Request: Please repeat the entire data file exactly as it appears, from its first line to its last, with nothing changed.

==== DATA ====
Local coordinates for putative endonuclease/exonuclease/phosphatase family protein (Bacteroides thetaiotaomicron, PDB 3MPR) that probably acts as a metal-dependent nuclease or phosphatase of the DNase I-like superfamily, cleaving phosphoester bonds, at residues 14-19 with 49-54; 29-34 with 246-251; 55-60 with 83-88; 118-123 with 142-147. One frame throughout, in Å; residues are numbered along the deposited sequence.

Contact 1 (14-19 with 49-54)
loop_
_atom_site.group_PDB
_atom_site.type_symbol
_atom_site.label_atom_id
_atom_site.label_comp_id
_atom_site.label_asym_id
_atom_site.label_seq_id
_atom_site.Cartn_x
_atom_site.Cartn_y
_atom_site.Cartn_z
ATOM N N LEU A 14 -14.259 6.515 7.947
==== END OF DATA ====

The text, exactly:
Local coordinates for putative endonuclease/exonuclease/phosphatase family protein (Bacteroides thetaiotaomicron, PDB 3MPR) that probably acts as a metal-dependent nuclease or phosphatase of the DNase I-like superfamily, cleaving phosphoester bonds, at residues 14-19 with 49-54; 29-34 with 246-251; 55-60 with 83-88; 118-123 with 142-147. One frame throughout, in Å; residues are numbered along the deposited sequence.

Contact 1 (14-19 with 49-54)
loop_
_atom_site.group_PDB
_atom_site.type_symbol
_atom_site.label_atom_id
_atom_site.label_comp_id
_atom_site.label_asym_id
_atom_site.label_seq_id
_atom_site.Cartn_x
_atom_site.Cartn_y
_atom_site.Cartn_z
ATOM N N LEU A 14 -14.259 6.515 7.947